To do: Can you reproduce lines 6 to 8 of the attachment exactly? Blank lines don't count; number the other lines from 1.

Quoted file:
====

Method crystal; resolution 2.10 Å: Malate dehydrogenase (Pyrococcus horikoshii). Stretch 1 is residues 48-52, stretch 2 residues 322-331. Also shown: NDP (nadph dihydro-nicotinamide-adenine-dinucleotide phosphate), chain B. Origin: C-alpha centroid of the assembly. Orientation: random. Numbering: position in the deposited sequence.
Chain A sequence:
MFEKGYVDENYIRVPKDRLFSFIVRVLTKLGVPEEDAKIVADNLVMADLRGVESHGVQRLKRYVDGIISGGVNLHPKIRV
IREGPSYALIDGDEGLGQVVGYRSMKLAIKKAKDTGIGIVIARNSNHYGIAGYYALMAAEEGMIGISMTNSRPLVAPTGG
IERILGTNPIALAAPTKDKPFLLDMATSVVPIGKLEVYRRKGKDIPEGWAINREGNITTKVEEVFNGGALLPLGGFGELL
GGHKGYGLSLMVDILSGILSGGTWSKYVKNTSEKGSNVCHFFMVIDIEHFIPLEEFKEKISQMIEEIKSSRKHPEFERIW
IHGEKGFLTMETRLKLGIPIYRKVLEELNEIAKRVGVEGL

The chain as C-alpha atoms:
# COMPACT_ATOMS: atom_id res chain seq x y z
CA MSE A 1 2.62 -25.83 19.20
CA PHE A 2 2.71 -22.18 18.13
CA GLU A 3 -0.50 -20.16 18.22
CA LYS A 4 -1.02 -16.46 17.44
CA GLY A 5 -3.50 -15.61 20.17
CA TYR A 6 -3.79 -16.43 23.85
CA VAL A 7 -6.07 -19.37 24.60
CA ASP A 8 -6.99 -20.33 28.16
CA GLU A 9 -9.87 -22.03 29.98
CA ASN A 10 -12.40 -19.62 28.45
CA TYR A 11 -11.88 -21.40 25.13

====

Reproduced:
GGHKGYGLSLMVDILSGILSGGTWSKYVKNTSEKGSNVCHFFMVIDIEHFIPLEEFKEKISQMIEEIKSSRKHPEFERIW
IHGEKGFLTMETRLKLGIPIYRKVLEELNEIAKRVGVEGL

The chain as C-alpha atoms: